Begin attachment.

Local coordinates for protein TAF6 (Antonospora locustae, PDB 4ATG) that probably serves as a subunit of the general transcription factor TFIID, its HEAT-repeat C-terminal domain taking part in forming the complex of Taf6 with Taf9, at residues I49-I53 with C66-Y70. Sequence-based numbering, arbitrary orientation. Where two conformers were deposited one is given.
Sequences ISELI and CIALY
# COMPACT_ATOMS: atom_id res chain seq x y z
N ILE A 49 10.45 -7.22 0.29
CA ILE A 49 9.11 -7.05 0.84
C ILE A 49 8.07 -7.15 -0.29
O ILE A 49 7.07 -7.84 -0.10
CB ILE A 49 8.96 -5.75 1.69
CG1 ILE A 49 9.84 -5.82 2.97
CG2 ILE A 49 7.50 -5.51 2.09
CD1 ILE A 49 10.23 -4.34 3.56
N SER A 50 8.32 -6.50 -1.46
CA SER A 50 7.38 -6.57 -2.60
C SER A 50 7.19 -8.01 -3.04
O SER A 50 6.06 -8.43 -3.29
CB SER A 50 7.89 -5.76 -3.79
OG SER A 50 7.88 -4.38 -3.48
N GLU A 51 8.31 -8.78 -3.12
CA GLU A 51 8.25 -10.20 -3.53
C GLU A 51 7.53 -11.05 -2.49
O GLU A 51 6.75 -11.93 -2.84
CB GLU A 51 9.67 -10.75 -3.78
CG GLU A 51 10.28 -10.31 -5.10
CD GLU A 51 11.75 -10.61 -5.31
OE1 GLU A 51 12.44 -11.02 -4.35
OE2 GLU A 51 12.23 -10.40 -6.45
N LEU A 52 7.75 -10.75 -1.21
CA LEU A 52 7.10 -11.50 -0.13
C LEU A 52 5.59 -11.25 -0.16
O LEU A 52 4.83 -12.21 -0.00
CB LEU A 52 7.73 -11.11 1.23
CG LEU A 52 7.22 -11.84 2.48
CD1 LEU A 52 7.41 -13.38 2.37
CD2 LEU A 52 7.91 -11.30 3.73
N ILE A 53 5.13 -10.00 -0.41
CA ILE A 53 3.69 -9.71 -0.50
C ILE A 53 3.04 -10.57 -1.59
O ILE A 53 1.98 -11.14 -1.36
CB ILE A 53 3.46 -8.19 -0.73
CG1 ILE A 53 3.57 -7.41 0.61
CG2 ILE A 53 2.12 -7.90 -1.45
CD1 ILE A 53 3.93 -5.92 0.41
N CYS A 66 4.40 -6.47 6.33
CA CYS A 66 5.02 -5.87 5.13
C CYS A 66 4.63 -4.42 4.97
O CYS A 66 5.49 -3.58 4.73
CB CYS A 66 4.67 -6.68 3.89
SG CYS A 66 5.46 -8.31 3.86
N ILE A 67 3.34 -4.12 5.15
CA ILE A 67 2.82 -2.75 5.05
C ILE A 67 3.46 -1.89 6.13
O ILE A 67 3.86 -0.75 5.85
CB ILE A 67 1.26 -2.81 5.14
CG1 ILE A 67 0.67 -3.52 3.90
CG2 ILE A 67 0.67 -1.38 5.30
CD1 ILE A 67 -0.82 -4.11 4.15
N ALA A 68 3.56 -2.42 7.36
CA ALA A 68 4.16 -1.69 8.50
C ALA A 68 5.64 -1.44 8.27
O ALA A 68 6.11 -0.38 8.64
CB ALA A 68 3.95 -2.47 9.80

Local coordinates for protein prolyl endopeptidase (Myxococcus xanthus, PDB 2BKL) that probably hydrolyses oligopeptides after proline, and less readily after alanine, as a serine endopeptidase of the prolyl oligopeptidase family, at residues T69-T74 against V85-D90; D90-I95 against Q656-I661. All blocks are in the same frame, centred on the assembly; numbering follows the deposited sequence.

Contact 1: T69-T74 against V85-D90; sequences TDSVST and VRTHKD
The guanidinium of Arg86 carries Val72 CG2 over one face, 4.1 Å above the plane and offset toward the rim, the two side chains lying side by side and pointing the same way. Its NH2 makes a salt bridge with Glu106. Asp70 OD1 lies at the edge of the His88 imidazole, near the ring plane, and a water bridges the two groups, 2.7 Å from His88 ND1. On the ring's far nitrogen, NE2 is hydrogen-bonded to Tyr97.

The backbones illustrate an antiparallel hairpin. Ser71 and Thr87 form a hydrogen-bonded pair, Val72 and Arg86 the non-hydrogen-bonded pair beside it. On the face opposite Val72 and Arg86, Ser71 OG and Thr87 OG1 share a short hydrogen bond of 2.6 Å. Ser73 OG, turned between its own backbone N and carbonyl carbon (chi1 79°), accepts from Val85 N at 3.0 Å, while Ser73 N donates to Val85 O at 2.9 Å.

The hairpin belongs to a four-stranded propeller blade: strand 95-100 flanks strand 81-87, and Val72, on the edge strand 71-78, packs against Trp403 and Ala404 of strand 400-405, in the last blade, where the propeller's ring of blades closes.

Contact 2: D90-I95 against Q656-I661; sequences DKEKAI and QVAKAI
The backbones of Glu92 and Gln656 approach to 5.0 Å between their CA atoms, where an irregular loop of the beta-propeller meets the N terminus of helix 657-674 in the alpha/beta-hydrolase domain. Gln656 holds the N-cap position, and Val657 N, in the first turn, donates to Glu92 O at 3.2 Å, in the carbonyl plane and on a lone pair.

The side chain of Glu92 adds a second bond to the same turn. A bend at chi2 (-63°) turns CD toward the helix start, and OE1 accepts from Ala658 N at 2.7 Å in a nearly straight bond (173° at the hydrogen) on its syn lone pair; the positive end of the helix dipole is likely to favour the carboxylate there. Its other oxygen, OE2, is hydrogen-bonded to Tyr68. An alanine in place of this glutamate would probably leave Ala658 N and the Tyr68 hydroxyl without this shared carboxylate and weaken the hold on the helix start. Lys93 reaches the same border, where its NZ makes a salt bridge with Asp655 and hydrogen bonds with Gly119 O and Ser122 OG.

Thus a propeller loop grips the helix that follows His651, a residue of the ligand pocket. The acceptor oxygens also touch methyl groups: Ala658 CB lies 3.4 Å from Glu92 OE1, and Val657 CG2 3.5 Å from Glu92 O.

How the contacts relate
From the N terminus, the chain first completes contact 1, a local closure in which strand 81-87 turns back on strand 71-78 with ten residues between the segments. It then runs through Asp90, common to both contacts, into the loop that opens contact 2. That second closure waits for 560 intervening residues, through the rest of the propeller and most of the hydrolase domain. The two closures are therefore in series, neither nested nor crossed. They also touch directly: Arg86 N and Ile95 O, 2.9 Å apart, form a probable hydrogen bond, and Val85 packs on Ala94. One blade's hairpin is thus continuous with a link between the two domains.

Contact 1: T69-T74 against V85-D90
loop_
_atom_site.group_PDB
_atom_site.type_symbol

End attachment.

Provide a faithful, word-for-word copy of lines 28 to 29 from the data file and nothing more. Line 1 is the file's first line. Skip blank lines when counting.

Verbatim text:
CA LEU A 52 7.10 -11.50 -0.13
C LEU A 52 5.59 -11.25 -0.16